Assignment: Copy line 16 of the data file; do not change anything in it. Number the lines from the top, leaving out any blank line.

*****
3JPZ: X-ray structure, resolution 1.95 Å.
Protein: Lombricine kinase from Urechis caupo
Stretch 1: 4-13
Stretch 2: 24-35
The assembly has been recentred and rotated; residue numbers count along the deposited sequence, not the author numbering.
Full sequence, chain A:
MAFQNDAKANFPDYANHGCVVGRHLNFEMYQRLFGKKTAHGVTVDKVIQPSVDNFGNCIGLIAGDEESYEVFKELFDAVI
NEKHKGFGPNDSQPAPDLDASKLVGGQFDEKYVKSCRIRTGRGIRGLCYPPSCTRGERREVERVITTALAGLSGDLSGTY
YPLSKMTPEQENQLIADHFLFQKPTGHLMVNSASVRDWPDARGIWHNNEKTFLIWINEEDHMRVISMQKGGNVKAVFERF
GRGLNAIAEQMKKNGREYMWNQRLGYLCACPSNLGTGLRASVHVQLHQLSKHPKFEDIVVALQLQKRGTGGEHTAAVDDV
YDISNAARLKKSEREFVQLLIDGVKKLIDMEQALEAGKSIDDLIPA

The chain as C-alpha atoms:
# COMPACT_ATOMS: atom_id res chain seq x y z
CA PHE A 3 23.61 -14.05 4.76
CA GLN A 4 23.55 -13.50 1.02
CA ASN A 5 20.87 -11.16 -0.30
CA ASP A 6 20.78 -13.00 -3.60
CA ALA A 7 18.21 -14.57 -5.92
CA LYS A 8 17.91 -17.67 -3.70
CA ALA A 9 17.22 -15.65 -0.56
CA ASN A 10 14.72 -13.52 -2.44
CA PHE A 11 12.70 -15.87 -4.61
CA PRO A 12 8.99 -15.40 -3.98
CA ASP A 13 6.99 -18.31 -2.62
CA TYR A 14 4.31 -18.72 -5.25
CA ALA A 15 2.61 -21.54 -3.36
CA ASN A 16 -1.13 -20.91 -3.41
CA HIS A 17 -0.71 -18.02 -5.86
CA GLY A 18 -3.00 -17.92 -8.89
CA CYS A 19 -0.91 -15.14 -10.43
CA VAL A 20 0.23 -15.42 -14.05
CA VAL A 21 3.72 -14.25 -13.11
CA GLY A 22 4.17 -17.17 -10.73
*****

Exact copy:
CA ASN A 5 20.87 -11.16 -0.30